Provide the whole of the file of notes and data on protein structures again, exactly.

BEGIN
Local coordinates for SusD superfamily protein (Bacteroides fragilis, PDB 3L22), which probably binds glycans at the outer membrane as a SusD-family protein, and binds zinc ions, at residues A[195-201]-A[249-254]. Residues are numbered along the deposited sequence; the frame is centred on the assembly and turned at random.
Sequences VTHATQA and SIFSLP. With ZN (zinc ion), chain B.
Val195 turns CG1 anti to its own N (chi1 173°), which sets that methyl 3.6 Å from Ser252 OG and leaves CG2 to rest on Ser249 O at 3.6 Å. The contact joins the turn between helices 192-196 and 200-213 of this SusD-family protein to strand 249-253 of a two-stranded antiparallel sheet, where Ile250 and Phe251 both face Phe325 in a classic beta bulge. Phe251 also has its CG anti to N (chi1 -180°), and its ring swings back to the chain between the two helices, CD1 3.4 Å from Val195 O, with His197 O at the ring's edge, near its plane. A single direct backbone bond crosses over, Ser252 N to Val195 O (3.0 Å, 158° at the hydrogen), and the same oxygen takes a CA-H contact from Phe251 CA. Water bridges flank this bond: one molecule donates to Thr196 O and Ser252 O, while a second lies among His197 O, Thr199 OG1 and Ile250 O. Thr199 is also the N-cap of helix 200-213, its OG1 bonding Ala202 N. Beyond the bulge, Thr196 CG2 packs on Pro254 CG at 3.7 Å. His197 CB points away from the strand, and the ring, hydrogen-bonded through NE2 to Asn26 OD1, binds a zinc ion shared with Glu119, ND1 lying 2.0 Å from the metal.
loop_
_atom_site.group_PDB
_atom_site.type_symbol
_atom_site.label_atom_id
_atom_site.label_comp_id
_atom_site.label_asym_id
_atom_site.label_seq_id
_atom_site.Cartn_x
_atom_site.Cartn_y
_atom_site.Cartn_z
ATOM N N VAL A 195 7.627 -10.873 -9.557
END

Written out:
Local coordinates for SusD superfamily protein (Bacteroides fragilis, PDB 3L22), which probably binds glycans at the outer membrane as a SusD-family protein, and binds zinc ions, at residues A[195-201]-A[249-254]. Residues are numbered along the deposited sequence; the frame is centred on the assembly and turned at random.
Sequences VTHATQA and SIFSLP. With ZN (zinc ion), chain B.
Val195 turns CG1 anti to its own N (chi1 173°), which sets that methyl 3.6 Å from Ser252 OG and leaves CG2 to rest on Ser249 O at 3.6 Å. The contact joins the turn between helices 192-196 and 200-213 of this SusD-family protein to strand 249-253 of a two-stranded antiparallel sheet, where Ile250 and Phe251 both face Phe325 in a classic beta bulge. Phe251 also has its CG anti to N (chi1 -180°), and its ring swings back to the chain between the two helices, CD1 3.4 Å from Val195 O, with His197 O at the ring's edge, near its plane. A single direct backbone bond crosses over, Ser252 N to Val195 O (3.0 Å, 158° at the hydrogen), and the same oxygen takes a CA-H contact from Phe251 CA. Water bridges flank this bond: one molecule donates to Thr196 O and Ser252 O, while a second lies among His197 O, Thr199 OG1 and Ile250 O. Thr199 is also the N-cap of helix 200-213, its OG1 bonding Ala202 N. Beyond the bulge, Thr196 CG2 packs on Pro254 CG at 3.7 Å. His197 CB points away from the strand, and the ring, hydrogen-bonded through NE2 to Asn26 OD1, binds a zinc ion shared with Glu119, ND1 lying 2.0 Å from the metal.
loop_
_atom_site.group_PDB
_atom_site.type_symbol
_atom_site.label_atom_id
_atom_site.label_comp_id
_atom_site.label_asym_id
_atom_site.label_seq_id
_atom_site.Cartn_x
_atom_site.Cartn_y
_atom_site.Cartn_z
ATOM N N VAL A 195 7.627 -10.873 -9.557